Suffice it for us to offer but a few observations relevant to a narrowed consideration of the Turner factors. The district court’s initial assessment of Miller’s claim rooted itself in facts unsupported by the summary judgment record. For example, the court assessed the second Turner factor (whether alternative means of exercising the asserted right—here the right to receive and read legal publications—remain available to the inmate) on the view that the JCDC had a law library with resources on federal case law available to federal inmates like Miller. The record shows otherwise. The JCDC had no law library, and while inmates had access to an electronic database with Illinois legal resources, Miller contends that there was a dearth of material on federal law in the jail—a point that went uncontested by the defendants.
On this same factor, it appears that the JCDC’s policy (throughout Miller’s detention) allowed inmates to receive subscriptions to Prison Legal News . The district court viewed this access as important without recognizing that the record left unclear whether, contrary to the jail’s policy, inmates were in fact being allowed to receive the publication. Regardless, it is not enough to say, as the district court suggested, that one legal publication is just like the next and thus Prison Legal News sufficed to serve a federal inmate’s every legal need. What is more, the district court failed to recognize that Prison Legal News —just like the Law Bulletin —is published on newsprint, a fact casting at least some doubt on the JCDC's contention that banning all newsprint publications was essential to prison safety, a consideration relevant to the first Turner factor.
On remand, the right analysis asks whether permitting inmates to receive subscriptions to legal publications (subject to reasonable limitations) jeopardized institutional objectives to such an extent as to justify the JCDC’s confiscation of the Law Bulletin . On this front we make three final observations. First , the district court did not consider whether the JCDC’s change of policy in 2015—to allow inmates to receive up to four magazine subscriptions—warranted discounting the rationale supporting the JCDC’s decision to ban the Law Bulletin (and, if so, to what degree) due to concerns associated with excess paper. See Turner , 482 U.S. at 89, 107 S.Ct. 2254 ("[T]here must be a ‘valid, rational connection’ between the prison regulation and the legitimate governmental interest put forward to justify it.") (quoting Block v. Rutherford , 468 U.S. 576, 586, 104 S.Ct. 3227, 82 L.Ed.2d 438 (1984) ).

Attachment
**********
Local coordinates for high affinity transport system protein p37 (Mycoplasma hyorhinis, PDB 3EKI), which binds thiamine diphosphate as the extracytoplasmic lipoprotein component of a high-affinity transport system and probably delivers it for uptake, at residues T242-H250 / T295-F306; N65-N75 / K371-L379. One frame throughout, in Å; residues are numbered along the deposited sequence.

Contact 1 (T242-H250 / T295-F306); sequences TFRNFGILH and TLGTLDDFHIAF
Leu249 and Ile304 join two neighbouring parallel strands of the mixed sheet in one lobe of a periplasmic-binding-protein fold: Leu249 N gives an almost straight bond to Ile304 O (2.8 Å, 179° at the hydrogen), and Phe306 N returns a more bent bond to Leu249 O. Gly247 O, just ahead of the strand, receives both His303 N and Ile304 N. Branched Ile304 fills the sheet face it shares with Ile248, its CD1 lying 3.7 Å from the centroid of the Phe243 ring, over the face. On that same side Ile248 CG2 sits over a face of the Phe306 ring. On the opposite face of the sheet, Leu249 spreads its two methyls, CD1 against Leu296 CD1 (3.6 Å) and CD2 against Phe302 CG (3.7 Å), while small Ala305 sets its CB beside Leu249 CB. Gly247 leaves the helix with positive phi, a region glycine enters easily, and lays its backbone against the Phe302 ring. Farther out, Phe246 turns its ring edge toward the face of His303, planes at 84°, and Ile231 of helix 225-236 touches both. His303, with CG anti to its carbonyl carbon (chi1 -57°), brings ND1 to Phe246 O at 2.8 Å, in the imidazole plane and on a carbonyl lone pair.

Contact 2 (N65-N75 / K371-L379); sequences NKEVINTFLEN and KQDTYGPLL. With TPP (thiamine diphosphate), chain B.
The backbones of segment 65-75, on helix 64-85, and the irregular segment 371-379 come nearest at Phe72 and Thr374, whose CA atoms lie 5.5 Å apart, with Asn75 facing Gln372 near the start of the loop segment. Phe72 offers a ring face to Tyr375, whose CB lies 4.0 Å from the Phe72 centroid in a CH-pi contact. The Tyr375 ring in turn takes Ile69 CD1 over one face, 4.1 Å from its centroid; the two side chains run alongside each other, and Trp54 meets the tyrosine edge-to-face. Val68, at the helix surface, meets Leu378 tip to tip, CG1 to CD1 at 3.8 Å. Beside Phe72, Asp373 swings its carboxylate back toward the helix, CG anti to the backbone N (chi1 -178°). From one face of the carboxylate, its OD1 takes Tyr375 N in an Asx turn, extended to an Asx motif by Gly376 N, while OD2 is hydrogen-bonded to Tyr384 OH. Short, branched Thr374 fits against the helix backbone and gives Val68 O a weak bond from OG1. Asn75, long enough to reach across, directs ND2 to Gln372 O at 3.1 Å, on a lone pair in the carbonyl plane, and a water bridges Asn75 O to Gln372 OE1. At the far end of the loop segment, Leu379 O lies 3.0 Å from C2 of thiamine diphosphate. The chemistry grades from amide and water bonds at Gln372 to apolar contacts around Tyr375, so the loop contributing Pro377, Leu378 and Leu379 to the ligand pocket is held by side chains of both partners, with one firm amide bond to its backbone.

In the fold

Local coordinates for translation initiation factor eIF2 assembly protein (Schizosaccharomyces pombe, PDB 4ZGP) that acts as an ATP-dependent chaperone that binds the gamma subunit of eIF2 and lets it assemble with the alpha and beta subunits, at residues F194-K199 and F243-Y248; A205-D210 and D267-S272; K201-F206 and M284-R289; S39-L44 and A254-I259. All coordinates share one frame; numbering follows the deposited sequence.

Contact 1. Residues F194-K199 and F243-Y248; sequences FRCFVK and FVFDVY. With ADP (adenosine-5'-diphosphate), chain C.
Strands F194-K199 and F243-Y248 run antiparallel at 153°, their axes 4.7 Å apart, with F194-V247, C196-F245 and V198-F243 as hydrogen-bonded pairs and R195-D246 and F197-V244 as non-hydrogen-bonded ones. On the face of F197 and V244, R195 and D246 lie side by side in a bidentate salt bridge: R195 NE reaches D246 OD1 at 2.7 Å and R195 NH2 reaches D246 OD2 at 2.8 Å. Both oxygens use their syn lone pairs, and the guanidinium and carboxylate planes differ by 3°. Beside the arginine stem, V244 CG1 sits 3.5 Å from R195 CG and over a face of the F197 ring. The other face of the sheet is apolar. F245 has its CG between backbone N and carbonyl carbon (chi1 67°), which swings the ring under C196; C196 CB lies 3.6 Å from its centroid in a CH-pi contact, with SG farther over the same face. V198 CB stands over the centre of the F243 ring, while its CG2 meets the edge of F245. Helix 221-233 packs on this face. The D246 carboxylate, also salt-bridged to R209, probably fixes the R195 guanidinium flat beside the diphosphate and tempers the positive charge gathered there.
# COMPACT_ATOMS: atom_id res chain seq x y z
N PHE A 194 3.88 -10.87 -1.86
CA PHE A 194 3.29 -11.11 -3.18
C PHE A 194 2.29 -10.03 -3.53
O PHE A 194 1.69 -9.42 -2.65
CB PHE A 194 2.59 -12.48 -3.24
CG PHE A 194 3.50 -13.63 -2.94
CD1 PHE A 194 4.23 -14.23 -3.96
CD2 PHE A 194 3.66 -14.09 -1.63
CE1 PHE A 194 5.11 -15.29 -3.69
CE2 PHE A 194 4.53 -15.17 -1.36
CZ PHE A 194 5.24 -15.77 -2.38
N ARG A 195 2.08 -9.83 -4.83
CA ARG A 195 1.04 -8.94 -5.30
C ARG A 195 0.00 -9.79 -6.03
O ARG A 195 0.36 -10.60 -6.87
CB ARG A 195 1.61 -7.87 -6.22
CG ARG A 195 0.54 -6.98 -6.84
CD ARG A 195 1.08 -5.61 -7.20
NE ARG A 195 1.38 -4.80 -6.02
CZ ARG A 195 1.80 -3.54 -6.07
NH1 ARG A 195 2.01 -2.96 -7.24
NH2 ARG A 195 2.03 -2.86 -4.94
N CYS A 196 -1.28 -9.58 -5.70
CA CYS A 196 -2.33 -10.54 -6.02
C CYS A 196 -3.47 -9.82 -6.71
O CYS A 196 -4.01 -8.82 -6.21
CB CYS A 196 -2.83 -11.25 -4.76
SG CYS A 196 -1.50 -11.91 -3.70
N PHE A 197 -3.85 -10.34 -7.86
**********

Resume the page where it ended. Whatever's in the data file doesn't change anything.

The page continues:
Second , the record on summary judgment contained very few examples of any publications being used to create safety risks within the facility. And none of the examples the defendants did provide relate to newsprint publications. Though mindful that courts must afford substantial deference to prison administrators on matters of institutional security, see Overton v. Bazzetta , 539 U.S. 126, 132, 123 S.Ct. 2162, 156 L.Ed.2d 162 (2003), that latitude is not boundless: defendants still must present evidence "demonstrating a specific security concern that bears a nexus to the prohibited conduct." Riker v. Lemmon , 798 F.3d 546, 557 (7th Cir. 2015).
Third , we note based on the public record that the JCDC’s prohibition of the Law Bulletin seems in substantial tension, if not direct conflict, with the County Jail Standards promulgated by the State of Illinois. See Ill. Admin. Code tit. 20, § 701.180 (providing that inmates in county facilities "may receive ... periodicals subject to inspection and approval by jail personnel"). The record is silent as to whether the JCDC is a facility subject to the County Jail Standards, and, if so, what specific security concerns prevented the facility from adhering to the regulation and allowing Miller to receive his subscription to the Law Bulletin . That the Jail Standards seem to permit inmates to receive all periodicals, while still ensuring prison safety, suggests that Kankakee’s prohibition of an even narrower class of publications (specifically, legal publications) was an exaggerated response to its proffered security concerns, a consideration relevant to the entire Turner analysis. See Beard v. Banks, 548 U.S. 521, 528, 126 S.Ct. 2572, 165 L.Ed.2d 697 (2006). This too warrants consideration on remand.
We owe a final word to Miller’s procedural due process claim. Miller alleged that jail officials confiscated and destroyed his copies of the Law Bulletin without any notice or opportunity for him to appeal this action. In his amended complaint, he expressly cast this allegation in terms of a violation of the Fourteenth Amendment’s Due Process Clause. The district court, however, did not address this claim, perhaps on the view that it was entirely duplicative of Miller’s First Amendment claim. But that is not so. Indeed, at a broader level, the imperative of fair process may take on added significance in the domain of free speech. See, e.g. , Henry P. Monaghan, First Amendment "Due Process ," 83 Harv. L. Rev. 518 (1970).
Due process requires that the decision to censor inmate mail must be accompanied by "minimum procedural safeguards." Procunier v. Martinez , 416 U.S. 396, 417, 94 S.Ct. 1800, 40 L.Ed.2d 224 (1974), overruled on other grounds by Thornburgh v. Abbott , 490 U.S. 401, 109 S.Ct. 1874, 104 L.Ed.2d 459 (1989) ; see also Perry v. Sec'y, Fla. Dep't of Corr ., 664 F.3d 1359, 1368 (11th Cir. 2011) (applying this standard to a due process claim). This standard has generally required officials to provide inmates with notice and an opportunity to object to a confiscation of their mail. See Martinez , 416 U.S. at 418, 94 S.Ct. 1800. Miller deserves the opportunity on remand to have this claim considered under these standards.
For these reasons, we VACATE the judgment of the district court and REMAND for further proceedings.